It contains a wealth of material. The report addresses adoption, maternity homes, anonymous infant abandonment, along with affirmations for supporting unmarried mothers and their children.
Mr HANCOCK (United Kingdom)rapporteur.
..."I agree entirely with Ms Woldseth that trafficking and selling of babies is an obscene act. Turning babies into a commodity and making money out of them is evil."
..."I was pleasantly surprised by what I saw in Ukraine. The Ukrainians tried to bring couples together again but, more important, to bring mothers and babies together again, giving them sustained help – funding them and looking after them for a two-year period. Some of the mothers we met were only 14 or 15-year-olds and had given up their children but, because of the support they were able to receive, they had been reunited with their child only three or four months later. They lived in caring communities of six mothers with close support. One of the girls had gone back to school and was hoping to go to university. She was looking after her baby, and I am delighted to say that the baby now has recognition from his father. That was due to the determined efforts of the mother to make something of her life and because Ukrainian society had put in the resources to make that happen. I should like such examples to be followed in many different places. They are small projects but there is much hope arising from them."
..."In all instances, I am sure that every mother wants to keep her child with her if it is at all practical or possible. Even in the direst situations, they hold on to their children. One of the most tragic scenes I have ever witnessed was in Ethiopia in 1984. A mother had walked across the desert for 10 days during the worst of the famine on the borders of Eritrea and Ethiopia, carrying her child. She was a young woman in her early 20s and her baby was very weak and sick. The baby had literally drained her mother of all the fluids in her body. For 10 days, the mother had walked across the desert. When she arrived at the aid station where I was privileged to be, the baby was taken from her and was saved. The last words that the mother said to the Ethiopian nurse who was looking after her were, “Will my baby live?” Within minutes of being told that her baby would live, she died. I do not know where that girl is now, but I hope that she always remembers the sacrifice that her mother made to keep her alive."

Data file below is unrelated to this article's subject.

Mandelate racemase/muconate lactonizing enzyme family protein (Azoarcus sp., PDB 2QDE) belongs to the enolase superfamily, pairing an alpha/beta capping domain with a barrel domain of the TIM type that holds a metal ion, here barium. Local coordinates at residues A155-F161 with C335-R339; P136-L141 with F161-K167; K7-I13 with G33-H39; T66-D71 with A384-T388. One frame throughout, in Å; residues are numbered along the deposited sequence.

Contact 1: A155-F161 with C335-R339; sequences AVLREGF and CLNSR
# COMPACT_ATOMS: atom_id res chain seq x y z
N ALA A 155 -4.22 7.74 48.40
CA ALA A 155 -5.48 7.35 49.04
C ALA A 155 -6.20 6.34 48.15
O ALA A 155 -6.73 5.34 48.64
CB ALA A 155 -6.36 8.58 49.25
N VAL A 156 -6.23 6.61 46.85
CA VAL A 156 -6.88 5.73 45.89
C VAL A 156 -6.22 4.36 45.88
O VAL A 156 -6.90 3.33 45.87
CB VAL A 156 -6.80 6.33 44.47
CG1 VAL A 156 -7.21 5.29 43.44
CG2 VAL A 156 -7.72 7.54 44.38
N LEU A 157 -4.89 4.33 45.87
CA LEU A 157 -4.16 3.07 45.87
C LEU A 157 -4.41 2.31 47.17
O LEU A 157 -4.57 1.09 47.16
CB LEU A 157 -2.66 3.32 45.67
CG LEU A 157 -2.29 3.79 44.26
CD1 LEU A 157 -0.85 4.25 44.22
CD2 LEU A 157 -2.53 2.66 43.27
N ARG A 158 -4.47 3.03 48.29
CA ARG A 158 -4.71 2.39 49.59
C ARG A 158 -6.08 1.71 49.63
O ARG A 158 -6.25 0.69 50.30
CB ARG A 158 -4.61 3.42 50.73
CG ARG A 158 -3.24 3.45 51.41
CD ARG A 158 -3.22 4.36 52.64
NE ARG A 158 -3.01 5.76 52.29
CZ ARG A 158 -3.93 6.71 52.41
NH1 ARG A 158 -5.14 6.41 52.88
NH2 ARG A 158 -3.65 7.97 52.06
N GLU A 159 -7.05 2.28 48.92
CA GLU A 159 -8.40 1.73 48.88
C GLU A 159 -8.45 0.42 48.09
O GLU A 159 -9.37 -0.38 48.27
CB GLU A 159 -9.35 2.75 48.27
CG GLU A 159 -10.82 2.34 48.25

These speeches were made prior to a vote taken on "Preventing the first form of violence against children: abandonment at birth (Doc. 11538.)" You can read the entire resolution here.
Item 4 of the resolution states:
4. The Assembly notes that adoption has become a market and that the shortage of adoptable babies in the west makes matters worse. Adoption is closely tied up with abandonment, just as it is with child trafficking. Non-governmental organisations often complain that mothers in distress are not sufficiently well informed about the options open to them and that their vulnerability is exploited to persuade them in effect to abandon their newborn children. (Emphasis added.)
The resolution passed 29/1/0.
It's good for all of us to take a moment to reflect on the fact that even though at times it seems as though the adoption industry has effectively created an alterative version of reality regarding adoption and its outcomes in this country, rational people elsewhere do get it. European leaders are making it clear that they, at least, refuse to live in a Potemkin Village in AdoptionLand.